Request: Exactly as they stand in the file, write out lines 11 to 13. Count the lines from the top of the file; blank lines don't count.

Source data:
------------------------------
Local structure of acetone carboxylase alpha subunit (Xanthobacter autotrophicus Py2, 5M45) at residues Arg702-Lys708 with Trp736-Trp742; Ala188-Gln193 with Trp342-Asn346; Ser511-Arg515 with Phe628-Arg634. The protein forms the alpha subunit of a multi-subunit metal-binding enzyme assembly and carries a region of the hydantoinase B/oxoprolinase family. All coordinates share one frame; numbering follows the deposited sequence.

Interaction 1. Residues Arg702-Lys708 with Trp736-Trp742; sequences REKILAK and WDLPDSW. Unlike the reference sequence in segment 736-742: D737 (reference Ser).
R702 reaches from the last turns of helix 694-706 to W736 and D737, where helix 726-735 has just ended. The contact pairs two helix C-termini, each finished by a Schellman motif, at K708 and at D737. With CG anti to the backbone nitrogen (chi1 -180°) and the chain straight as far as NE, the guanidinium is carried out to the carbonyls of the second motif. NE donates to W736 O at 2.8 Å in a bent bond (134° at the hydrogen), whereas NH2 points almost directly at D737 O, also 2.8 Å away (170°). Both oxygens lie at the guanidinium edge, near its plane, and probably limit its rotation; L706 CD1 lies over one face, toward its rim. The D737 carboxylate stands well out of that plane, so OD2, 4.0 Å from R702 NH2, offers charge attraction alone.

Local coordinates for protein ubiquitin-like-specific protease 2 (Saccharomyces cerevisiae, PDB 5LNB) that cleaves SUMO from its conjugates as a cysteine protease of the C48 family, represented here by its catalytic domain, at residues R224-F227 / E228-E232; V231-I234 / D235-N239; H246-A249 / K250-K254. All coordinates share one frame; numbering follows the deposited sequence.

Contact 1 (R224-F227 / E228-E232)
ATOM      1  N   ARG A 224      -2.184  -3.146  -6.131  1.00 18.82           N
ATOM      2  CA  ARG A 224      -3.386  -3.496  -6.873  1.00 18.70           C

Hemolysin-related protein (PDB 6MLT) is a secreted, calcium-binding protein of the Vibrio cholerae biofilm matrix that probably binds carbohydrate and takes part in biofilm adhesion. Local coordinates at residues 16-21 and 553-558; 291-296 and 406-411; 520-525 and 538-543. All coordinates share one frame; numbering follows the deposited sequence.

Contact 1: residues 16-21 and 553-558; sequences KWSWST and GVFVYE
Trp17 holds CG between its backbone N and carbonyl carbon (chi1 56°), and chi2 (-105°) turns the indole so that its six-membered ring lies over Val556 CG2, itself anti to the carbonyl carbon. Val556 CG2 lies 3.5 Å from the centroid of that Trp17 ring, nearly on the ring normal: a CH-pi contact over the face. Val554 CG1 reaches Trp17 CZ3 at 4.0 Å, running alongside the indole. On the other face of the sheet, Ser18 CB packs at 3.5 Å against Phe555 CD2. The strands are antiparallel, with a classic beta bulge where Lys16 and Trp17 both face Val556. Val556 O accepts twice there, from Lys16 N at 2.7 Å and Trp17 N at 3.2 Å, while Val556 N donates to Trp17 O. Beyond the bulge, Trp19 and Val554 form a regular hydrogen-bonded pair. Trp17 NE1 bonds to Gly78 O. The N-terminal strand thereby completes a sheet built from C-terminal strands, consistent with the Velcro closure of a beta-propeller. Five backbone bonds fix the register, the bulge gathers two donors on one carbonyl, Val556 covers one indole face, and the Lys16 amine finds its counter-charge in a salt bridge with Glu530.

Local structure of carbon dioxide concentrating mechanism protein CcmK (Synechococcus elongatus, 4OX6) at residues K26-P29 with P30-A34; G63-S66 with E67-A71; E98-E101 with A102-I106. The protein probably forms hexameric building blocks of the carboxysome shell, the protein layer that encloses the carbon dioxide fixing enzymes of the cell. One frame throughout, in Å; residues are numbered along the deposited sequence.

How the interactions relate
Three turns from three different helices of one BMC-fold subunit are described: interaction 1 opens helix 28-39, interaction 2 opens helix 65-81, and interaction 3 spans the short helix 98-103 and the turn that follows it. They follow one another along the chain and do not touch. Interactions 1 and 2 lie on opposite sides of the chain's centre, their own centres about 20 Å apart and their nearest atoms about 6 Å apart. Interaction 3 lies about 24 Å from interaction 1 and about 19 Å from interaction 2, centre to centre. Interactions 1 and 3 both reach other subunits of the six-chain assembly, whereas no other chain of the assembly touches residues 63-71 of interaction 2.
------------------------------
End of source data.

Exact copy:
Local structure of carbon dioxide concentrating mechanism protein CcmK (Synechococcus elongatus, 4OX6) at residues K26-P29 with P30-A34; G63-S66 with E67-A71; E98-E101 with A102-I106. The protein probably forms hexameric building blocks of the carboxysome shell, the protein layer that encloses the carbon dioxide fixing enzymes of the cell. One frame throughout, in Å; residues are numbered along the deposited sequence.

How the interactions relate
Three turns from three different helices of one BMC-fold subunit are described: interaction 1 opens helix 28-39, interaction 2 opens helix 65-81, and interaction 3 spans the short helix 98-103 and the turn that follows it. They follow one another along the chain and do not touch. Interactions 1 and 2 lie on opposite sides of the chain's centre, their own centres about 20 Å apart and their nearest atoms about 6 Å apart. Interaction 3 lies about 24 Å from interaction 1 and about 19 Å from interaction 2, centre to centre. Interactions 1 and 3 both reach other subunits of the six-chain assembly, whereas no other chain of the assembly touches residues 63-71 of interaction 2.